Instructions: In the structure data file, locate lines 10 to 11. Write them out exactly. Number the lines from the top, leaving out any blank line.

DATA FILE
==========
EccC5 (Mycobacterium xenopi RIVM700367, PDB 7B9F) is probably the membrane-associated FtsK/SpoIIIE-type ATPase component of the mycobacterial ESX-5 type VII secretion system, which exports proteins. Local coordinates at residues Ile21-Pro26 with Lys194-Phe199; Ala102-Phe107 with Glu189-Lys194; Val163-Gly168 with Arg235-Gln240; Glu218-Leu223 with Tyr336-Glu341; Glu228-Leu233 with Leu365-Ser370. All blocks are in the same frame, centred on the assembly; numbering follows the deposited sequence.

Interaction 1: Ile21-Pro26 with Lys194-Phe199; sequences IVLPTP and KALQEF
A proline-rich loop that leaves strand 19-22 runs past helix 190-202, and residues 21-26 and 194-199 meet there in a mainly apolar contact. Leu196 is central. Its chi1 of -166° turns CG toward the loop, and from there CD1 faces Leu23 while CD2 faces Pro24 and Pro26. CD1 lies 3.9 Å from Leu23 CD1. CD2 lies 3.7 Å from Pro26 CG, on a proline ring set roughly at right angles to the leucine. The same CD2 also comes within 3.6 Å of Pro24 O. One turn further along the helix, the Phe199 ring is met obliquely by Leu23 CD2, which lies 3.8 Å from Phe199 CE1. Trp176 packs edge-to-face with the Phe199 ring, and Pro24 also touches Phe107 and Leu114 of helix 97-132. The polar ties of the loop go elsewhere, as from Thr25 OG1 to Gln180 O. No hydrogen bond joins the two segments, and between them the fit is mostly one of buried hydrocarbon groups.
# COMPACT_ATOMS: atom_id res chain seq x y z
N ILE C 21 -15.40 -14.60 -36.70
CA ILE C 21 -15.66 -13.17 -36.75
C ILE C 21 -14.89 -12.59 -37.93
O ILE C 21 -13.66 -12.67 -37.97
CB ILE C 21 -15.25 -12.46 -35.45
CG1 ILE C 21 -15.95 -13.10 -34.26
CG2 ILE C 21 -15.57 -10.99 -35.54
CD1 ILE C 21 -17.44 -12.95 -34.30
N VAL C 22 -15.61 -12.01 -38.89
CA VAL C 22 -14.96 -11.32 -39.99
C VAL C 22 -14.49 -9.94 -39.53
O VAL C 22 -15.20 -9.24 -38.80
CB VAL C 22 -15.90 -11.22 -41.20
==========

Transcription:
CG1 ILE C 21 -15.95 -13.10 -34.26
CG2 ILE C 21 -15.57 -10.99 -35.54